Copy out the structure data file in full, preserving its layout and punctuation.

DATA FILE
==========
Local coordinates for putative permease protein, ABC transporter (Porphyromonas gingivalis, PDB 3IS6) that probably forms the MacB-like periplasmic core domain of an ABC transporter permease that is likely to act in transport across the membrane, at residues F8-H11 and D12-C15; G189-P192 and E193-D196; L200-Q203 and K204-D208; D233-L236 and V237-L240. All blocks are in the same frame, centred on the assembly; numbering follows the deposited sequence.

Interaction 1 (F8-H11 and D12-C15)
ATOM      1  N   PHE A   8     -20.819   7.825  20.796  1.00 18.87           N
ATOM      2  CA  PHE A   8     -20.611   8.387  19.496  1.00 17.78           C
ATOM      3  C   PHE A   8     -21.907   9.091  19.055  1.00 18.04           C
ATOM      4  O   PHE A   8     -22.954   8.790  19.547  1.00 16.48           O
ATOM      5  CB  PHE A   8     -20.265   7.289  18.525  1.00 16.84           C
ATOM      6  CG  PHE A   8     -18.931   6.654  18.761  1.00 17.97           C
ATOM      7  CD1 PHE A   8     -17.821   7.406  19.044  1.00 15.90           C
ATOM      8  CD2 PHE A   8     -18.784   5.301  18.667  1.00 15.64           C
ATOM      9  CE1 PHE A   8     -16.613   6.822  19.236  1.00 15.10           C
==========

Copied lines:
Local coordinates for putative permease protein, ABC transporter (Porphyromonas gingivalis, PDB 3IS6) that probably forms the MacB-like periplasmic core domain of an ABC transporter permease that is likely to act in transport across the membrane, at residues F8-H11 and D12-C15; G189-P192 and E193-D196; L200-Q203 and K204-D208; D233-L236 and V237-L240. All blocks are in the same frame, centred on the assembly; numbering follows the deposited sequence.

Interaction 1 (F8-H11 and D12-C15)
ATOM      1  N   PHE A   8     -20.819   7.825  20.796  1.00 18.87           N
ATOM      2  CA  PHE A   8     -20.611   8.387  19.496  1.00 17.78           C
ATOM      3  C   PHE A   8     -21.907   9.091  19.055  1.00 18.04           C
ATOM      4  O   PHE A   8     -22.954   8.790  19.547  1.00 16.48           O
ATOM      5  CB  PHE A   8     -20.265   7.289  18.525  1.00 16.84           C
ATOM      6  CG  PHE A   8     -18.931   6.654  18.761  1.00 17.97           C
ATOM      7  CD1 PHE A   8     -17.821   7.406  19.044  1.00 15.90           C
ATOM      8  CD2 PHE A   8     -18.784   5.301  18.667  1.00 15.64           C
ATOM      9  CE1 PHE A   8     -16.613   6.822  19.236  1.00 15.10           C